Leader Blues

Monday, July 31, 2006

TOP STORY>>Mayor opens animal shelter in Cabot

Leader staff writer

The opening ceremony for Cabot’s long-awaited animal shelter was held Thursday, but it was not quite the celebration that might have been expected. Mayor Stubby Stumbaugh, who presided over the ribbon cutting, criticized the seven city council members who did not attend. “It kind of surprised me,” he said. “I understand that there are some who couldn’t be there, but it seemed like there were some who could have been considering that they say they are so concerned about animals. It was disheartening. That was a huge day for the city,” Stumbaugh said. “It’s been a struggle to do things to better this city.”

Only Alderman David Polantz attended the ceremony and he showed up late. Stumbaugh called the lack of attendance “politics” but declined to elaborate on that assessment. Alderman Odis Waymack, one of the seven council members who didn’t attend the ceremony, sent The Leader a written response to Stumbaugh’s criticism. “I would like to apologize to the citizens of Cabot for not being at the animal shelter opening, but I lost a family member and was unable to attend,” Waymack wrote.

“I would like to thank the city council members who supported the ordinance allowing the citizens to vote for the extension of the one-cent tax to enable the city to build the animal shelter – Bob Duke, Tom Armstrong, James Glenn and especially Eddie Cook for cosponsoring the ordinance. “Most of all I want to thank the citizens of Cabot who overwhelmingly passed the extension of the one-cent sales tax making it possible to build the animal shelter along with the community center, the railroad overpass and make major repairs to the roads. “This was done with Mayor Stumbaugh saying that the extension would never pass,” he wrote.

During a phone interview, Waymack went further, saying extending the sales tax was the only way to build the animal shelter and community center, which is now under construction. And Stumbaugh was opposed to extending the tax because it passed originally by only one vote and was supposed to sunset when the water debt it supported was paid. The extension that voters approved in September 2005 supports a bond issue of about $30 million. In a breakdown of the bonds, $7 million was used to pay off the old bonds the tax supported; $17.5 million will build a new sewer plant and pay for improvements to the sewer collection system; $800,000 will pay for the city’s part of a $6 million railroad overpass; $1.5 million went toward the community center which should open at the end of October; $2.1 million will be used for streets; and $200,000 was used to build the $452,000, 7,000-square-foot animal shelter.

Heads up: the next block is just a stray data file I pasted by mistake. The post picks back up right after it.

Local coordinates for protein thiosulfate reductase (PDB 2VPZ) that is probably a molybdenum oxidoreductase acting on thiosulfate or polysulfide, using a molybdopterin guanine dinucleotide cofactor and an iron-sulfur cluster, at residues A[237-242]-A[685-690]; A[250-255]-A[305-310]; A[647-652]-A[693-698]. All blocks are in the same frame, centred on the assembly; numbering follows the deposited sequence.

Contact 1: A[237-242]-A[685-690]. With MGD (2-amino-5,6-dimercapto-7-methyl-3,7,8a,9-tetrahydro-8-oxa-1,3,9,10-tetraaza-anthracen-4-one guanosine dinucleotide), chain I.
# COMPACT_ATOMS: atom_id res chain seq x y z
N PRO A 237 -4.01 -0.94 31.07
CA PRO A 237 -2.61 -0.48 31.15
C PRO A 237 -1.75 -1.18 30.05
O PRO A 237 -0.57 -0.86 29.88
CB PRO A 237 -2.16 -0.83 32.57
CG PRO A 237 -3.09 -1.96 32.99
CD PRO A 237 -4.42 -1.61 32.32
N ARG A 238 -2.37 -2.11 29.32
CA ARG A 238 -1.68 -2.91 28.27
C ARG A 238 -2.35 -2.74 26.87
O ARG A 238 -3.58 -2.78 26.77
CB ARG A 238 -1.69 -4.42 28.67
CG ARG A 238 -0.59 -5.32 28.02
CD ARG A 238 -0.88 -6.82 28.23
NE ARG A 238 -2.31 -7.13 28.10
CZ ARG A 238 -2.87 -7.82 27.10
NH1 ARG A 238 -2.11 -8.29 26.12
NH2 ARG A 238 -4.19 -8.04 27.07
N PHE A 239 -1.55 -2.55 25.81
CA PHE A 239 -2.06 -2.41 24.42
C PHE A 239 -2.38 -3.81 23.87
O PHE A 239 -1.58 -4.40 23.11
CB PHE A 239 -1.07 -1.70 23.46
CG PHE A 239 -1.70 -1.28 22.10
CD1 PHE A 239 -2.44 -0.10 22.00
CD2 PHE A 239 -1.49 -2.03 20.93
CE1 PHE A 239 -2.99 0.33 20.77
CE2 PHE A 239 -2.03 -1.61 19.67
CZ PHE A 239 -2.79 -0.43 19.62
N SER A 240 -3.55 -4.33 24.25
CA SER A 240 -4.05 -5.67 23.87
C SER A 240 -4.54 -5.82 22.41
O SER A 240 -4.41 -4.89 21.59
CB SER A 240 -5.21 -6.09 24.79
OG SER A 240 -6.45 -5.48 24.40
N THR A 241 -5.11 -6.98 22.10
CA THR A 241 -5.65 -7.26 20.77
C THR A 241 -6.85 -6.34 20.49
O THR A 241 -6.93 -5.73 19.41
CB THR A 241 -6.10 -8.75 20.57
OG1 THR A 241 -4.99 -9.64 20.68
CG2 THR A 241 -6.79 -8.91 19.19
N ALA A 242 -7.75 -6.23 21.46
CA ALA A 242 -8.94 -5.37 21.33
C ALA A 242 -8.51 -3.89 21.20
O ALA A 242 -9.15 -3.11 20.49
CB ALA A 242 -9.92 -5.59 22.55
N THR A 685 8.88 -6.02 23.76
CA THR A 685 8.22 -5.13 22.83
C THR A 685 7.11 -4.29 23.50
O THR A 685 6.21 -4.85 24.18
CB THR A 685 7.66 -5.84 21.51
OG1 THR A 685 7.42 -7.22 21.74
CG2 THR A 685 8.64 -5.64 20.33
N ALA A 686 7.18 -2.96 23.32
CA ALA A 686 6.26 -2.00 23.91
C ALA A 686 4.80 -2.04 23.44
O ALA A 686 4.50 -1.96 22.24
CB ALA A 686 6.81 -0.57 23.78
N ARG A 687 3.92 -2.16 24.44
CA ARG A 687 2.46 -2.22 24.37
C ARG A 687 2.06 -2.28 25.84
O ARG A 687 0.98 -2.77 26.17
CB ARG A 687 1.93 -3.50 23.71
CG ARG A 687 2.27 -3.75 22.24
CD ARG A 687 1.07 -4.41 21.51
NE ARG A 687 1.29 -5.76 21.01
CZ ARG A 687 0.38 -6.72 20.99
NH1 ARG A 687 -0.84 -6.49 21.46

The new shelter is located at the AllmanBevis Sports Complex where it is hoped unwanted dogs and cats will have a better chance of finding homes. The new shelter has an inside play area and an outside play area, so prospective pet owners will have a chance to get to know the animals before they take them home. It has two rooms for cats which cannot be housed at the old shelter, a puppy room, 20 kennels, a laundry room for washing bedding, an office, a room for storing food and one for preparing it, a quarantine room and a room for euthanizing animals and performing surgery. The old shelter, located next to the old city shop on Kerr Station Road, is known to be a dismal place that is off the beaten path. The hope is that volunteers will be more willing to help out at the new shelter, said Jim Towe, the city’s director of public works.

Sandra Graham, the city’s lead animal control officer for many years, said Friday that she still needs a form from the city attorney releasing the city from liability for volunteer injuries. And volunteers will have to take a short course on caring for animals, but she agrees with Towe that area residents are more likely to volunteer at the new shelter. The opening of the new shelter also means the beginning of enforcement of a 2002 ordinance that requires city residents to control their cats. Although the shelter is empty now, Graham said she will start moving animals in next week after the cat room floors are sealed.

After the rooms are ready, cats that are not sterilized will not be allowed to run free. Sterilized cats may run free, but only if they are not nuisances.